Introduction: Cider Press
Hello my name is jack Thompson, I am a senior at North Kitsap High School and this is my Engineering four project. Due to the large amount apples that are my house I decided to make a Cider press for my father so her can start to learn how to make alcoholic cider. Which seems interesting to me as well, due to the chemistry involved.
This instructables is linked to a my YouTube video of me going over the parts on the press. Feel free to switch back and forth from the video and the instructables.
Step 1: Explanation
Throughout the build of the cider press I will be going over the tips and tricks that I came over from trial and error on the build. Along with the materials I used or could be used as a replacement of the ones I used. Before the fact of building the press we had used friends press, so I made a few tweaks feel free to do the same with mine. My design may not be exactly what you want however having a base plan of what you want is important, find one online. However you can still see what I did to help you make yours.
Step 2: Materials
- Oak or ash or any other dense wood of your choice.
- Four steel straps for barrels
- A motor for the apple crusher
- Steel for ground for the Jack
- Car jack or boat jack, can be electric or not.
Step 3: Barrels
The barrels the the apples collect in was the first part of the press that I started width due to I would build the parameters of the press would be built around them. I originally found a barrel from another press that was the correct height and width that I wanted for the quantity of apples we would be dealing with.
- First I made the rings of the barrels-
I got four strips of steel from home depot, I figured out the distance of the strips of wood for the barrels then drilled the holes before I put them inside the a sheet metal role press. The steel strips were not too thick to be rolled. Next wen I aligned the ends of the steel then welded them together. Later I spray painted the rings red.
Step 4: Slated Plates for Barrels
The Barrels have to sit on top of a slated plate so the apples will not fall out but juice can exit.
I found a press that had a similar design, however it was smaller so I just scaled up the size.
- Make sure that all the wood you use is all the same thickness as when I made my first one I accidentally planed one piece thinner, this cause a little rocking in the barrel when it sat on top.
- Another thing to note is that you must glue and pin every cross section, if you only pin then the wood will separate from the cider when the wood moves from different weathering.
Step 5: The Base
The base in which the two barrels sit inside to funnel the juice to one end to collect the apple juice.
- First I joined pieces oak to make a wider board.
- Plained the board down , then sanded.
- Joined the edges for the Base on, I did this by pocket holing the base to attach the edges.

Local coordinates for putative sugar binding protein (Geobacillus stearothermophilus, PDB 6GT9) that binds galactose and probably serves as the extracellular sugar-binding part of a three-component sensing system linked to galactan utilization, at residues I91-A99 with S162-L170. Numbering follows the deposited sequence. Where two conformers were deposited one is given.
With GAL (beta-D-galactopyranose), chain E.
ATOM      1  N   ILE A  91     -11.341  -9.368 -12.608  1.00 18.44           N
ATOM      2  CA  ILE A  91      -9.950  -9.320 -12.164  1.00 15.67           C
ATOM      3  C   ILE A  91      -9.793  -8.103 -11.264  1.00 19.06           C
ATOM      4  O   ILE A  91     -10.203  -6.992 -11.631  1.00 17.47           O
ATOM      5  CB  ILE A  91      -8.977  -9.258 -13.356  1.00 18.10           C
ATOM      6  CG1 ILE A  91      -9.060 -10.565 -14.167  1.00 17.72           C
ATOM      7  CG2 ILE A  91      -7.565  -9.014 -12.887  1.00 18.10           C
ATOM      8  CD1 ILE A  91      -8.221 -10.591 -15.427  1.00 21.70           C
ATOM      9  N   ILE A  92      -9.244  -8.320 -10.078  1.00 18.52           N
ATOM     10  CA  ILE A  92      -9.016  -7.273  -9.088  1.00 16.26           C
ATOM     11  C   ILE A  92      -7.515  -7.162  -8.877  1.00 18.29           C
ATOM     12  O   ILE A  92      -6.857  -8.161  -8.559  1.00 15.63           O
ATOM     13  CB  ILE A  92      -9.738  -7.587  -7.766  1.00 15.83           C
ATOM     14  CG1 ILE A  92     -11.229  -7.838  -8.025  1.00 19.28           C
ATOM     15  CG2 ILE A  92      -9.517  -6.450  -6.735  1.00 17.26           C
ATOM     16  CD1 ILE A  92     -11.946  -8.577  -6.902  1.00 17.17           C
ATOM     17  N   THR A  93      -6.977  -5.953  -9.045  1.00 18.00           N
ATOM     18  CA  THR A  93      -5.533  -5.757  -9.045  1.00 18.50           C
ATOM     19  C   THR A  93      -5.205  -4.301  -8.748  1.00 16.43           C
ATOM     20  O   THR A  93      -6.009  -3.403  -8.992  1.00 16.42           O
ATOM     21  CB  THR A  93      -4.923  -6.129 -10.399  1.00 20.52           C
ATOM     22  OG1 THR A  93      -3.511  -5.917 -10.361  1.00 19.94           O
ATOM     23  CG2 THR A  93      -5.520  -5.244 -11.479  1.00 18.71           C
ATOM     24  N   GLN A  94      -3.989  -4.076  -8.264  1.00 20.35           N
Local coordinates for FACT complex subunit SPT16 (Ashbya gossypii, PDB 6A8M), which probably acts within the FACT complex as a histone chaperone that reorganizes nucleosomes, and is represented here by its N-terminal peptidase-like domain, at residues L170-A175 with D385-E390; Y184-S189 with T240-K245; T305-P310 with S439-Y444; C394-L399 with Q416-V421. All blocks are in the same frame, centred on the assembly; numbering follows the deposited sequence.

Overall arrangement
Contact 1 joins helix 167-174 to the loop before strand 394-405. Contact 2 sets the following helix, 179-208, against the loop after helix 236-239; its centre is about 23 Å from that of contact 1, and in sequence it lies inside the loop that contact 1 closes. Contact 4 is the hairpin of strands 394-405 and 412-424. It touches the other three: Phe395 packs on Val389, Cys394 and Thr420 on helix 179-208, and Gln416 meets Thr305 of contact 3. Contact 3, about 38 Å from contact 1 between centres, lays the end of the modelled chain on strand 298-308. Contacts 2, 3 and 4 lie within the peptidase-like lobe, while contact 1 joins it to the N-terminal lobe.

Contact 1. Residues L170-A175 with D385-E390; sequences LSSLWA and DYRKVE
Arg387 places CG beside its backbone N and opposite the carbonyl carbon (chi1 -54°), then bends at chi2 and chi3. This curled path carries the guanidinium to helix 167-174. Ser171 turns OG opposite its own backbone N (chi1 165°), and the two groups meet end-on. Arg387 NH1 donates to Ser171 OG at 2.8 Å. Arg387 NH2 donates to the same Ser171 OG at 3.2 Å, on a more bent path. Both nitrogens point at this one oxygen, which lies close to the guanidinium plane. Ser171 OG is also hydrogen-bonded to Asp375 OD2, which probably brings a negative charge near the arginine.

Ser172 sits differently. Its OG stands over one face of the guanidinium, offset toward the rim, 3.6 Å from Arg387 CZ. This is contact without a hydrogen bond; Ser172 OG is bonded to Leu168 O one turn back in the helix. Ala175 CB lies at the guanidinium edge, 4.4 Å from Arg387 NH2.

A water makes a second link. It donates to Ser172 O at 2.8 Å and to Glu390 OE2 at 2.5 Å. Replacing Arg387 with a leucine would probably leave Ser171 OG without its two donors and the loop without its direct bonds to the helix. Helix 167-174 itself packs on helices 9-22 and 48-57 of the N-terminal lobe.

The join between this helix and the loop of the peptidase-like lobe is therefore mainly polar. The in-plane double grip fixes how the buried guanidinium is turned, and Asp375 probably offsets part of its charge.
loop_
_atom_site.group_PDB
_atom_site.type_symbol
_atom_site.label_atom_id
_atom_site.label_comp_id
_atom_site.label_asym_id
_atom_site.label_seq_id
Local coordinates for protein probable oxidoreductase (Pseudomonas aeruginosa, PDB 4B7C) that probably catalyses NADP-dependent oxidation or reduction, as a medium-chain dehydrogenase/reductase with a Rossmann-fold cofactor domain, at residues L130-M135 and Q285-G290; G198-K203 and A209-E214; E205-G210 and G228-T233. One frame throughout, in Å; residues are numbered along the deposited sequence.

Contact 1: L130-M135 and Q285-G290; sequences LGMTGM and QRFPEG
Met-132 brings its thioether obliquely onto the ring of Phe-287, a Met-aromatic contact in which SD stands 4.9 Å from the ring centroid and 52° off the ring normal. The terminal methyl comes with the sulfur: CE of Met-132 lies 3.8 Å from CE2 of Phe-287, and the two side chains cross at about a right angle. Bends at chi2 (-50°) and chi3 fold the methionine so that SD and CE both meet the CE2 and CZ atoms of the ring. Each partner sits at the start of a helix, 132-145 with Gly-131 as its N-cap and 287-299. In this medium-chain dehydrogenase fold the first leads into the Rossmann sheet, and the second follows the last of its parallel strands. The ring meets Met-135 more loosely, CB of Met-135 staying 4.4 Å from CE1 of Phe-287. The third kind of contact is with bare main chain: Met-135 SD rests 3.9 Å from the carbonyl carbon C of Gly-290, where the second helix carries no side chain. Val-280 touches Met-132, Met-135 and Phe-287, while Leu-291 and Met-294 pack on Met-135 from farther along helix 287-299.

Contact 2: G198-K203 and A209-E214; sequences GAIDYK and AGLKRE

- Make sure you allow enough space on the sides for leeway for the barrels.
Step 6: The Apple Crusher.
The first step of making the components to crush the apples is the cylinder inside the grinder. I used Oak scraps and glued them into a block the was bigger than the cylinder I would use, for I would lathe the block into the correct size.
From there I found a good hex grid that I would want to use and printed it out and then wrapped it around the cylinder.
To make the process easier I attached the cylinder to the lathe and just pre-drilled the wholes and put the screws in and rotated as I went.
Step 7: The Frame
The frame that I constructed was from looking at different presses for the internet.
There is no perfect frame, so do some research on what design that you would like and will be able to crush the quantities of apple you will crushing. For instance we have multiple big trees that we make our cider from so I went with a bigger frame to fit larger barrels. With going with a bigger frame, the frame was strong enough to hold the two motors and be able to withstand the boat jack force.
Step 8: Apple Press
- For the apple press I used a boat jack that I found online it was about 100$
- Normally Jacks are attached to the frame of the trailer as a ground. So to fix this since the jack is attached to wood, you must cut out a small plate and attach a wire to the jack as a ground.
- On the press side of the cider press we reinforced under the base with two thicker braces.
Step 9: Motors
The two electrical components of the Cider press are the trailer jack and the treadmill motor.
Why these motors?
- I choose the treadmill motor because it was free from a friend. With the motor that I had I would go with an AC motor due to being easier to wire to a 120 plug instead of using enough batteries to have enough torque to shred the apples.
- The jack wasn't to expensive and had good reviews.
How are they powered?
Step 10: Final Product
This is my high schoool project and this instructables is not 100% complete. I had to post it a little early as a progress check for a grade. I will be adding to it soon.